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The International Sculpture Center Presents

Wednesday, October 22, 2014
The Portland Building, Portlandia, and its Impact on Public Sculpture
Grounds For Sculpture members, ISC members, and sculpture enthusiasts gathered at Grounds For Sculpture in Hamilton, NJ on October 22, 2014 for an ISConnects event: The Portland Building, Portlandia, and its Impact on Public Sculpture. Over 100 guests attended this lecture. Renowned artist, architect, and designer Michael Graves joined famed Washington, DC sculptor Raymond Kaskey in a discussion about public art in architecture. Guests were able to enjoy Grounds For Sculpture and view the Michael Graves exhibition Past as Prologue prior to the event. A question and answer dialogue followed the panel, and the conversation continued at a reception in the West Gallery.

Michael Graves is credited with broadening the role of the architect in society and raising public interest in good design as essential to the quality of everyday life. A native of Indianapolis, Graves received his architectural training at the University of Cincinnati and Harvard University. In 1960, he won the Rome Prize and studied at the American Academy in Rome, of which he is now a Trustee. He has received 14 honorary doctorates and is a member of the American Academy of Arts and Letters, as well as a Fellow of the American Institute of Architects. Graves has received many prestigious awards, including the 1999 National Medal of Arts, the 2001 Gold Medal from the American Institute of Architects, the 2010 Topaz Medallion from the AIA/ACSA, and he is the 2012 Richard H. Driehaus Prize Laureate.

Sculptor and Architect, Raymond Kaskey established Kaskey Studio in 1983 as an atelier to create and produce large scale civic art. By combining continuity with the past with innovation and craft knowledge, the Kaskey Studio has produced a prominent body of public work. The culmination of this process has been the creation of the architectural sculptures for the National World War II Memorial on the Mall in Washington, D.C. Prior to that his most famous work is “Portlandia,” a 38-foot-high hammered copper sculpture on the Portland Public Services Building in Portland, Oregon. Other notable commissions include his bronze lions honoring fallen officers at the National Law Enforcement Officers Memorial in Washington, D.C; the statue of Pierre de Coubertin at the Olympic Centennial Park in Atlanta, Georgia; and the ”Gem of the Lakes” fountain and the cast stone ornament of the Harold Washington Library, both in Chicago.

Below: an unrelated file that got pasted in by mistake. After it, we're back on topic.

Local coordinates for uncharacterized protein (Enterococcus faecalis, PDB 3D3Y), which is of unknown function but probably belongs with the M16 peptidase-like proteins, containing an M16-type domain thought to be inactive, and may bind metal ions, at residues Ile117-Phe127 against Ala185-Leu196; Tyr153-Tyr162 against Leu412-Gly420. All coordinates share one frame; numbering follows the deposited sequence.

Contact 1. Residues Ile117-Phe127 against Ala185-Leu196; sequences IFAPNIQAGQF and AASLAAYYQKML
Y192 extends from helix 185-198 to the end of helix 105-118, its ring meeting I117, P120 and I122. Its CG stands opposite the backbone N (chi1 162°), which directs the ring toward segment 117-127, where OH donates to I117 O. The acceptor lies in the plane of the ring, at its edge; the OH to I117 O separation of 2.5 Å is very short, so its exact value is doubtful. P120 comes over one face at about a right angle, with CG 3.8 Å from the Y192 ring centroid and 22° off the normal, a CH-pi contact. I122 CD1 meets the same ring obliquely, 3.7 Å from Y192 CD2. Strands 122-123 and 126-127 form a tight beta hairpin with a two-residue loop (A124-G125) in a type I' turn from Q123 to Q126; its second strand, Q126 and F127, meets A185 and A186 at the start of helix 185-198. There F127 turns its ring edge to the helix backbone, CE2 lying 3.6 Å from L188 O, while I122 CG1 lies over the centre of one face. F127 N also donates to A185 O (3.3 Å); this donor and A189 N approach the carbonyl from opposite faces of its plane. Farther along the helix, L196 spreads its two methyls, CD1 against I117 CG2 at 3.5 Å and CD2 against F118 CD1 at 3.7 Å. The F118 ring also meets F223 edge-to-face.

ISConnects is an exciting collaborative effort between the International Sculpture Center and other world-renowned organizations. Launched in 2011, ISConnects explores the unique perspectives on sculpture in the contemporary art world. Together, the ISC and its partner organizations offer intimate and accessible programming that addresses cutting-edge, timely trends in sculpture through lively and insightful discourse.

This program is made possible in part by funds from the New Jersey State Council on the Arts/ Department of State, a Partner Agency of the National Endowment for the Arts and by funds from the National Endowment for the Arts, as well as the Johnson Art and Education Foundation.

Photo credits clockwise: Audience at “The Portland Building, Portlandia, and its Impact on Public Sculpture”; Sculptor, Raymond Kaskey and Grounds For Sculpture Chief Curator and Artistic Director, Tom Moran; Guests at the reception; Michael Graves speaking with guests at the reception
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